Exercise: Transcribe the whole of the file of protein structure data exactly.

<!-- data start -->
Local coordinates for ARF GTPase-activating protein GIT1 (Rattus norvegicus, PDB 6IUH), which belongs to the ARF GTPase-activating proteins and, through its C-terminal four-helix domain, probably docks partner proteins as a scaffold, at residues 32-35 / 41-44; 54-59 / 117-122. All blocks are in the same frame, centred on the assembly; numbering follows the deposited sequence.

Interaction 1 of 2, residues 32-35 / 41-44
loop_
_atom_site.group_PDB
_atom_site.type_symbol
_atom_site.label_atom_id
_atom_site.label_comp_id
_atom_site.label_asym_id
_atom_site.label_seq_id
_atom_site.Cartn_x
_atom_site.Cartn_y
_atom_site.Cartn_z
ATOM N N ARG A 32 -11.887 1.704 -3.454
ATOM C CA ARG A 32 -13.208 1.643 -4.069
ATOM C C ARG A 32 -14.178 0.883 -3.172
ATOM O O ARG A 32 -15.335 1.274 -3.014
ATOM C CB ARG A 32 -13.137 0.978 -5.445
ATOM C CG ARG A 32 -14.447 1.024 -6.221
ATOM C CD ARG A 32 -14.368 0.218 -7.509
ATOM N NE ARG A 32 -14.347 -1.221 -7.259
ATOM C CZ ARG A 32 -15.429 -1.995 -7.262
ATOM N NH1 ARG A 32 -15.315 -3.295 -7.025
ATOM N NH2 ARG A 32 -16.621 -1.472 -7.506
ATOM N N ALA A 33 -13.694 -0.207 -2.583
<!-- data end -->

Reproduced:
Local coordinates for ARF GTPase-activating protein GIT1 (Rattus norvegicus, PDB 6IUH), which belongs to the ARF GTPase-activating proteins and, through its C-terminal four-helix domain, probably docks partner proteins as a scaffold, at residues 32-35 / 41-44; 54-59 / 117-122. All blocks are in the same frame, centred on the assembly; numbering follows the deposited sequence.

Interaction 1 of 2, residues 32-35 / 41-44
loop_
_atom_site.group_PDB
_atom_site.type_symbol
_atom_site.label_atom_id
_atom_site.label_comp_id
_atom_site.label_asym_id
_atom_site.label_seq_id
_atom_site.Cartn_x
_atom_site.Cartn_y
_atom_site.Cartn_z
ATOM N N ARG A 32 -11.887 1.704 -3.454
ATOM C CA ARG A 32 -13.208 1.643 -4.069
ATOM C C ARG A 32 -14.178 0.883 -3.172
ATOM O O ARG A 32 -15.335 1.274 -3.014
ATOM C CB ARG A 32 -13.137 0.978 -5.445
ATOM C CG ARG A 32 -14.447 1.024 -6.221
ATOM C CD ARG A 32 -14.368 0.218 -7.509
ATOM N NE ARG A 32 -14.347 -1.221 -7.259
ATOM C CZ ARG A 32 -15.429 -1.995 -7.262
ATOM N NH1 ARG A 32 -15.315 -3.295 -7.025
ATOM N NH2 ARG A 32 -16.621 -1.472 -7.506
ATOM N N ALA A 33 -13.694 -0.207 -2.583